Most of them probably dreaming of living an 'authentic' life away from their desk job... The Grass is always greener they say
     
  17. constant struggle

    constant struggle Senior member

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    And to say everyone there looked the same, guess none of you are part of niche groups of interest... Ever been to a hardcore show? 90% of the people are dressed very similarly..
     
  18. AR_Six

    AR_Six Senior member

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    I swear, there are some people, good people and well intentioned as they may be, who just do not understand the internet.
     
  19. Mauro

    Mauro Senior member Affiliate Vendor

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    +1 and I think I am one of those people...lol


    the "prep" thing might be the ticket. The Goat wanted to do that for spring but I shot that down fast.
    Cuba circa 1950's resort is are theme so skinny pant people beware.


    I have to say whether people looked a like or not it's nice to see a group of people looking good and taking pride in their apperence.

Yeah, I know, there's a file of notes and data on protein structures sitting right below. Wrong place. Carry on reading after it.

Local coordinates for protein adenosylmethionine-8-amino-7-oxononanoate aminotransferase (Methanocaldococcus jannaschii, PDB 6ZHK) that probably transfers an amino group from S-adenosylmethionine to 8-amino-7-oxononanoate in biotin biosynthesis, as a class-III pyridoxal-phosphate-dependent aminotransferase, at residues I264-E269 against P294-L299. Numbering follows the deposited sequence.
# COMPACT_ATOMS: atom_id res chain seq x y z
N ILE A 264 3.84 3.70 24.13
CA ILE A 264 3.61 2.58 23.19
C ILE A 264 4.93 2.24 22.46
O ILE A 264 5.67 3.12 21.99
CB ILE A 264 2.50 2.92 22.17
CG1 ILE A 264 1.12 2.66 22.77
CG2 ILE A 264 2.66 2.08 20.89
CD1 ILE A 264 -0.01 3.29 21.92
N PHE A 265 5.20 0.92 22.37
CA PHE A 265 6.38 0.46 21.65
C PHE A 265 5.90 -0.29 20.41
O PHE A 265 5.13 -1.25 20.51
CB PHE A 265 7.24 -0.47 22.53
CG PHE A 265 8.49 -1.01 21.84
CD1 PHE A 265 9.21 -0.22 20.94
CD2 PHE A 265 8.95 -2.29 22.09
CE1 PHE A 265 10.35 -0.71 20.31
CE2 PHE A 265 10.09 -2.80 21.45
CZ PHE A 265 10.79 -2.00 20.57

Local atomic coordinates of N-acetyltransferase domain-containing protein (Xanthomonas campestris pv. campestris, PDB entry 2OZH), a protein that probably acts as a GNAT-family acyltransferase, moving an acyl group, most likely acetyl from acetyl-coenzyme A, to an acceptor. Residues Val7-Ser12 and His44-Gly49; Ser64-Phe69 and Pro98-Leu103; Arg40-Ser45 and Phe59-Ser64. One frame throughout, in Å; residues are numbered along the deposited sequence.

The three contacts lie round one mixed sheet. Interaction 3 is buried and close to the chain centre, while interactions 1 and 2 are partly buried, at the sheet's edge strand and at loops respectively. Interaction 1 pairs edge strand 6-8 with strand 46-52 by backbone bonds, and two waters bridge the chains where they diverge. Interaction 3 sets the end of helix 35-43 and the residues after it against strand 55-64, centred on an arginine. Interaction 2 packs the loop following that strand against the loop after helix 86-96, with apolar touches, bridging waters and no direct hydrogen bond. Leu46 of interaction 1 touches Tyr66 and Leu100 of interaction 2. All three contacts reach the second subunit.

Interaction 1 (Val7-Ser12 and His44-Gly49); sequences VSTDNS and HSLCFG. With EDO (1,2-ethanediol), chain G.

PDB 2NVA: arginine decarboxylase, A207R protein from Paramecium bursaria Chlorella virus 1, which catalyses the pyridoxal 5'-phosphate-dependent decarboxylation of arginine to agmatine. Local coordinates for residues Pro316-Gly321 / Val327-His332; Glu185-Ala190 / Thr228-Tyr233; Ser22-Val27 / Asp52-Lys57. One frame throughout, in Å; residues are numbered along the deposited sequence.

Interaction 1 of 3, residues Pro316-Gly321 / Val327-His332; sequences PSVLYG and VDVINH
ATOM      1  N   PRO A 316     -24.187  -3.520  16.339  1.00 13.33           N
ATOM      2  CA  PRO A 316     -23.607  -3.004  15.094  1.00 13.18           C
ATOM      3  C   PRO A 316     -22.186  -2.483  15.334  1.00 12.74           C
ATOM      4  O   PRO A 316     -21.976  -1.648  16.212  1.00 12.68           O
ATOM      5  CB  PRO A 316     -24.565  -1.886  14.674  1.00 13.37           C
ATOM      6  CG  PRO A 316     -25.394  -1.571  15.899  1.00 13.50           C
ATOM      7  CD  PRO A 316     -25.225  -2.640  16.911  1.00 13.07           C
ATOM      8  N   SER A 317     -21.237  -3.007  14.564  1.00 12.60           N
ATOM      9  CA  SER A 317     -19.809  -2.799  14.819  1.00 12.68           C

20. ruben

    ruben Senior member

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    Everyone was dressed the same. Everyone sold the same thing. Oxford and gingham shirts. Desert boots and wingtips. PBR and Yuengling. What distinguishes Gitman from McNairy from Wolf v. Goat from RRL from J. Crew?

    I think the No Mas stuff is brilliantly done. Billykirk had the best presence, filling custom orders for bracelets and cardcases, doing something more than just giving out beer. "Get Handsome" was a terrible line to market the showcase.

    I'm cynical, but the flea market vended a level of homogeny that is opposite to the goal of fashionable expresion.


    I see where you are coming from, but isn't this the story with every trend?
    There's tons of people doing, and celebrating the same thing both here and on the Men's Clothing side.

    Plus, have any of the people responsible for this whole Americana trend (that's the agreed upon name correct?) ever said or acted like it was something superior to fashion?




    ^ Pix are good.

    Went this afternoon.

    Many beautiful things. Liked Olch & Spade & Hillside ties esp.

    But the earnestness of the Americana style depresses me. There is pleasure in the stuff, and I like the artisanal/USA made focus, but a great earnestness & lack of wit in many of the tastemakers and their adherents. Jack Spade was the exception, but a lonely one.